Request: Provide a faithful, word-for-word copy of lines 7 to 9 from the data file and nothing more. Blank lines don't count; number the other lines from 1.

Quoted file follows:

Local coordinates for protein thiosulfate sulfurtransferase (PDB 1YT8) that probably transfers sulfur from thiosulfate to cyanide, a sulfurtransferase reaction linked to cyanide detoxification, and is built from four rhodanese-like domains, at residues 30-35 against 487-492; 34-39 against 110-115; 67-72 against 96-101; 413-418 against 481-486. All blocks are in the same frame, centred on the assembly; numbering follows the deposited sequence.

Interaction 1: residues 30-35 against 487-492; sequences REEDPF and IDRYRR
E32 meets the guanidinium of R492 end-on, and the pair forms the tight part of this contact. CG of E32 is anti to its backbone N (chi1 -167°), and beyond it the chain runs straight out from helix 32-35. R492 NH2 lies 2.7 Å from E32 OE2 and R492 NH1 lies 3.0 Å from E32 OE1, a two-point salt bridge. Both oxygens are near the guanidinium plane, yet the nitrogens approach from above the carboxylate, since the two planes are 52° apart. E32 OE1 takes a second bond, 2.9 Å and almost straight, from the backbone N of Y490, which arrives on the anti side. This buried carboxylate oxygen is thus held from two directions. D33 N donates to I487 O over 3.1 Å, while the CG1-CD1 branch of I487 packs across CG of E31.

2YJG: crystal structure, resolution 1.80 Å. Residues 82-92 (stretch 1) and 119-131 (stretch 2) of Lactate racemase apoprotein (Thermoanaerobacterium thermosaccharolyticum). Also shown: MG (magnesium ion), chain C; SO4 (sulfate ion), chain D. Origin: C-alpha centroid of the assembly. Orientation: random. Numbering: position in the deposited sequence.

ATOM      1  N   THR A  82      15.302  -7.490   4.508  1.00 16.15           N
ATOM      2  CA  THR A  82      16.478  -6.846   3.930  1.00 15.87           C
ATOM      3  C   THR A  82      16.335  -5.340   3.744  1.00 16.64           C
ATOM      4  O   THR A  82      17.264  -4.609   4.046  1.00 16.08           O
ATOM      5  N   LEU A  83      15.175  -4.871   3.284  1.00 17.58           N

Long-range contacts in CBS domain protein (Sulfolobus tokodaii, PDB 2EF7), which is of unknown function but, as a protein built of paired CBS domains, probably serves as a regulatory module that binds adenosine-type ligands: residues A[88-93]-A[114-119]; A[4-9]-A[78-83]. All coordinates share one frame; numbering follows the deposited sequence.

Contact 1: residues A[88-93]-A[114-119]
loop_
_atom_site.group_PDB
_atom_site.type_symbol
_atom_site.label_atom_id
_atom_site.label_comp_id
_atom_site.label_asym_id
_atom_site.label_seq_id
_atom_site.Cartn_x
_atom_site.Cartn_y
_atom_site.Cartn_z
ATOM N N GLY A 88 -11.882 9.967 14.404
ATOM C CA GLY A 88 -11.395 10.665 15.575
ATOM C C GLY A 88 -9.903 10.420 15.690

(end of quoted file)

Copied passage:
ATOM      3  C   THR A  82      16.335  -5.340   3.744  1.00 16.64           C
ATOM      4  O   THR A  82      17.264  -4.609   4.046  1.00 16.08           O
ATOM      5  N   LEU A  83      15.175  -4.871   3.284  1.00 17.58           N